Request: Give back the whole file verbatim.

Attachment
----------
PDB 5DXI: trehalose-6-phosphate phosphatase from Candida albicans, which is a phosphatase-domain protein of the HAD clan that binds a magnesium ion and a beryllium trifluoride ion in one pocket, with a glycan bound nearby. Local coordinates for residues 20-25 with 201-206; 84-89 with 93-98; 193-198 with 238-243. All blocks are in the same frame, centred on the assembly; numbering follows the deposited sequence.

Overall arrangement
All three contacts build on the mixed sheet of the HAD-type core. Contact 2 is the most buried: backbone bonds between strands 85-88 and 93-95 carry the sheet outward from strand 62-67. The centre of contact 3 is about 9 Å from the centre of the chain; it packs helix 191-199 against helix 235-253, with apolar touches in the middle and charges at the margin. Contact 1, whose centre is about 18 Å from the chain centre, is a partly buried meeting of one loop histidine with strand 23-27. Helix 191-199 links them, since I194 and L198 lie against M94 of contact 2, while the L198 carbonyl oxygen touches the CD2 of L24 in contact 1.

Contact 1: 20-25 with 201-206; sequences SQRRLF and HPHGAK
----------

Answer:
PDB 5DXI: trehalose-6-phosphate phosphatase from Candida albicans, which is a phosphatase-domain protein of the HAD clan that binds a magnesium ion and a beryllium trifluoride ion in one pocket, with a glycan bound nearby. Local coordinates for residues 20-25 with 201-206; 84-89 with 93-98; 193-198 with 238-243. All blocks are in the same frame, centred on the assembly; numbering follows the deposited sequence.

Overall arrangement
All three contacts build on the mixed sheet of the HAD-type core. Contact 2 is the most buried: backbone bonds between strands 85-88 and 93-95 carry the sheet outward from strand 62-67. The centre of contact 3 is about 9 Å from the centre of the chain; it packs helix 191-199 against helix 235-253, with apolar touches in the middle and charges at the margin. Contact 1, whose centre is about 18 Å from the chain centre, is a partly buried meeting of one loop histidine with strand 23-27. Helix 191-199 links them, since I194 and L198 lie against M94 of contact 2, while the L198 carbonyl oxygen touches the CD2 of L24 in contact 1.

Contact 1: 20-25 with 201-206; sequences SQRRLF and HPHGAK